Sunday 4 February 2024

Computer Parts: Marvell AQC113C 10GbE network card (QFly NIC-10G), PCIe x4 riser, and 7-port USB3 PCIe x1 Card.

Over the years, I've written about transitioning to faster ethernet here at home with standard copper 10GBASE-T (10GbE) cabling, beginning back in 2018. This works fine even with Cat-5e in the walls of my home (although some renovations use Cat-6). More recently, my home network was upgraded to 2.5GbE for any device that can benefit, with standard 1 gigabit/s fallback.

Last month, I needed another 10GbE network interface card (NIC) and noticed that we're now seeing inexpensive Marvell mGig AQC113C NICs available, upgrades from the AQC107 cards I have been using. So I grabbed a QFly NIC-10G (~US$75) to try out. There are other similar products like the NICGIGA (very unfortunate name).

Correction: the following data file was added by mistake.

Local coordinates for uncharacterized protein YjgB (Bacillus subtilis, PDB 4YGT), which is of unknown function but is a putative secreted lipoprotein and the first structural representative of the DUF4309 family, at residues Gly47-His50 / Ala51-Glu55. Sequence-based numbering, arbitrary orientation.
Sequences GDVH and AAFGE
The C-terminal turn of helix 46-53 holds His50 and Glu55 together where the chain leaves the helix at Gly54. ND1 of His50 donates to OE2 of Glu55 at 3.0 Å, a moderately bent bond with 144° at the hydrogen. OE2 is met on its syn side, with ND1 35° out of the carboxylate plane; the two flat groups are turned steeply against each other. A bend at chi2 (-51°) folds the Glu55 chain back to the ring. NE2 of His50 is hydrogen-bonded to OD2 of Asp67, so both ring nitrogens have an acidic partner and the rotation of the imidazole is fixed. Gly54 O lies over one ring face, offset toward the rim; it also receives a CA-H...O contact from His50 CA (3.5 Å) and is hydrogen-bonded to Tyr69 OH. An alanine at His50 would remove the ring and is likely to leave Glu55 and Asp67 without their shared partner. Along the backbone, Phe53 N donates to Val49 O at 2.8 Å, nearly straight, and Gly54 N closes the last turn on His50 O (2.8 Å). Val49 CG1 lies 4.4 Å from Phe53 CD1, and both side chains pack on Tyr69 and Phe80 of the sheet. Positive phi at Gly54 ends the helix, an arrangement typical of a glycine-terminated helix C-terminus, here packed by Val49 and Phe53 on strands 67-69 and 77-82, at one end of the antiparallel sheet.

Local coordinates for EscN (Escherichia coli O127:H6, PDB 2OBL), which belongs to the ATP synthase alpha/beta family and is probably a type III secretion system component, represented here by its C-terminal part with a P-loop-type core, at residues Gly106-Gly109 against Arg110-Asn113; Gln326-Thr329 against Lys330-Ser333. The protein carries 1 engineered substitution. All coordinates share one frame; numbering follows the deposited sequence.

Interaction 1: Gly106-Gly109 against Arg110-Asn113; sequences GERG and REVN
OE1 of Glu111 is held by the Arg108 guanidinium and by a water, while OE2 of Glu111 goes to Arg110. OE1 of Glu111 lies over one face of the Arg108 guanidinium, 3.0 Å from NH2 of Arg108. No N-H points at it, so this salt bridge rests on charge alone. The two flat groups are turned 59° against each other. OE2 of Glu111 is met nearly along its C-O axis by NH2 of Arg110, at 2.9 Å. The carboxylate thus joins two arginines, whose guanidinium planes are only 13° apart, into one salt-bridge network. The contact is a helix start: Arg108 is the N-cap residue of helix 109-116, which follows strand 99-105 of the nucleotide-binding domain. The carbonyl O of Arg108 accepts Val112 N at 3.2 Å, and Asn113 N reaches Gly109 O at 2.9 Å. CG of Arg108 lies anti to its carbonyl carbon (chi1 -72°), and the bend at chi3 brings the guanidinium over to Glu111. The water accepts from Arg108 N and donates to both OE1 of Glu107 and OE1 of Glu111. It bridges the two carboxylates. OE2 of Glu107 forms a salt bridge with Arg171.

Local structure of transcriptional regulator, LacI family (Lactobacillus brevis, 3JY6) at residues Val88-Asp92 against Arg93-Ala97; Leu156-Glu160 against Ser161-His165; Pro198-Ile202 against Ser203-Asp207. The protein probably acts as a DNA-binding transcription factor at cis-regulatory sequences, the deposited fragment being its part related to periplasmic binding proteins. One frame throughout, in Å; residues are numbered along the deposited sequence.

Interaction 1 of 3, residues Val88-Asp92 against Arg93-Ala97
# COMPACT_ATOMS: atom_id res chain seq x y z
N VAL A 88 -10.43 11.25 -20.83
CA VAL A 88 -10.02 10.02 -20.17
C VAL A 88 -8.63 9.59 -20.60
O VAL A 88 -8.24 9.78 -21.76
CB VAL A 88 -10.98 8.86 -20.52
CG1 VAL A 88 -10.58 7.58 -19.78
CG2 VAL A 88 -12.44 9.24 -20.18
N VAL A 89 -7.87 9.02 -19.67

The card offers 10G/5G/2.5/1GbE speeds and below (100/10Mbps) for compatibility. The new chip operates at only 4W running 10G speed (I believe the AQC107 is estimated at ~6W) making it even cooler-running for heavy loads.

As you can see in the picture of the card above, the interface is still PCIe x4 wide. Even though the AQC113C chip is capable of PCIe 4.0 which can do 16Gbps/lane bidirectionally (so even a x1 interface is fast enough), in order to be compatible with more common PCIe 3.0 (8Gbps/lane so will need at least x2 for full performance) motherboards and lower, it's a x4 card. I suspect in the future, we'll see x1 cards meant to run in PCIe 4.0 and latest 5.0 motherboards (32Gbps/lane!).